geboren 1943 in Schwerin
In the turmoil of the meeting, the heated discussion becomes confused. It is virtually impossible to tell what it is the opponents want. The debate is about to spiral out of control. Then Heiko Lietz raises his voice above the disputing parties and brings order to the noisy chaos. He has a talent for that. His words are calm but they get through to people. The eyes under the bushy brows seem to be looking at everyone at once, telling them, “Stop. Organise your thoughts.” He does not need exclamation marks to punctuate his sentences. Nor does he try to avoid dispute. Yet, he masters the art of bringing the meeting to order and the participants back to the heart of the matter, which they have somehow managed to lose in the heat of the controversy.
A gifted moderator. A mediator with a good overview. Without his completely natural authority, in the eventful years of the Peaceful Revolution, the unification and the change of direction in the Berlin Republic, many a republican or federal forum of the so multi-faceted civil rights movement Neues Forum (New Forum) would have shot itself in the foot and disbanded without having achieved anything.
It may have been the communities he was part of – and in which he had to assert himself at the same time – that taught Heiko Lietz this skill. Seven brothers and sisters, boarding school, the solidarity of the theology students at the communist university in his native Mecklenburg. Here, the son of a pastor studied alongside people such as Christoph Wonneberger, Joachim Gauck and Ulrich Schacht. When he did not show up to serve his military service, which was compulsory for all young men in the GDR, he was remanded in custody. Then he decided to begin his military service after all and to take subversive action within the National People’s Army. The curate ended up among the construction brigade conscripts, where he organised protests against the occupation of Czechoslovakia in 1968. Later, in his youth work in his parish in Güstrow, it was frequently vulnerable young people he rallied together. Pastor Lietz did not convert them but helped these young people to learn to value themselves. When the framework of the official church became too constricted for him, he broke free, became a youth worker, social worker, pastor and peace activist. An activist in that he inspired others to take action through his quiet manner of creating unrest while specifically establishing peace.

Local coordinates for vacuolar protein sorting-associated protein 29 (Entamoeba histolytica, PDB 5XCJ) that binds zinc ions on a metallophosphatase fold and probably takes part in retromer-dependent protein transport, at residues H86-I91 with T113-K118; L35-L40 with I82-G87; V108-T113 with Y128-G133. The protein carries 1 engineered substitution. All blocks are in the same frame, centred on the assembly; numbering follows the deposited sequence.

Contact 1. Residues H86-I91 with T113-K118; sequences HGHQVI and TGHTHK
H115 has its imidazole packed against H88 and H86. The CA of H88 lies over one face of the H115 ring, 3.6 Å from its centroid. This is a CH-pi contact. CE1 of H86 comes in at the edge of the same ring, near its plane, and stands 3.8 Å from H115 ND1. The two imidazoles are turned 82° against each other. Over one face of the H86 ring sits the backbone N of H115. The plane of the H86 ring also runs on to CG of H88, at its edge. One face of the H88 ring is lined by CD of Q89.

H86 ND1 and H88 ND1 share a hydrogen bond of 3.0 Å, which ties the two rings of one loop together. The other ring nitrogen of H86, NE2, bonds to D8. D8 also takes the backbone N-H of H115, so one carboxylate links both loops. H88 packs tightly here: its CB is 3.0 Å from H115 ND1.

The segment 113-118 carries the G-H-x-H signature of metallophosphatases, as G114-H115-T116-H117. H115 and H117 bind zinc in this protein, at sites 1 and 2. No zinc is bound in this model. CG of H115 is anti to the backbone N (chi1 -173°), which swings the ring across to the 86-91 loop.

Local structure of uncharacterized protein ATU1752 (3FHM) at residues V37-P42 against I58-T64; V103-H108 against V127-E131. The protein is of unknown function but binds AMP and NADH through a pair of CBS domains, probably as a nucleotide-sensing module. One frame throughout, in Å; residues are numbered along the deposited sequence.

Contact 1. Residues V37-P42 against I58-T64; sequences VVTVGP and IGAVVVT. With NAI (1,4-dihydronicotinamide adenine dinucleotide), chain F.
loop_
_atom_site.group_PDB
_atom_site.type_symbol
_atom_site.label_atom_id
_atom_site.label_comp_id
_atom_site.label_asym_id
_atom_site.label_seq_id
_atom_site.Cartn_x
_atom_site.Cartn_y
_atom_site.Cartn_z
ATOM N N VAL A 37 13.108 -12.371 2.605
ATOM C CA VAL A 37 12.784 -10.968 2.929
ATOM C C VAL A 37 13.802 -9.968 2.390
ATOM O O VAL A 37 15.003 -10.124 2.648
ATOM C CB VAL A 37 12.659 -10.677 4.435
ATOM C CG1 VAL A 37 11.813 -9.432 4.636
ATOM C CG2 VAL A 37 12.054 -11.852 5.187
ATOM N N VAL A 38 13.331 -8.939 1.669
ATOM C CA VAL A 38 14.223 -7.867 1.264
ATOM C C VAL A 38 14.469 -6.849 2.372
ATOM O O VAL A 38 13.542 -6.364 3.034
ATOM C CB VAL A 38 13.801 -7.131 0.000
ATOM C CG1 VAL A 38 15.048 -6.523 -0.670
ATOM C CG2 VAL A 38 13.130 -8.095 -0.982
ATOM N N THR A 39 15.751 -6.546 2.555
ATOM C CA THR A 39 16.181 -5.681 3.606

After all, Heiko Lietz does not want peace in the sense of the peace of the graveyard – as Biermann called it – he does not remain neutral in any of these debates. His position is always clear. He resolutely rejects what does not seem right to him. Just as his voice is able to mediate above the fracas of the debate, it remains clearly and distinctly his own: attentive, determined, committed – and respected. The democratic transformation in Mecklenburg from 1989 onwards is inconceivable without Heiko Lietz.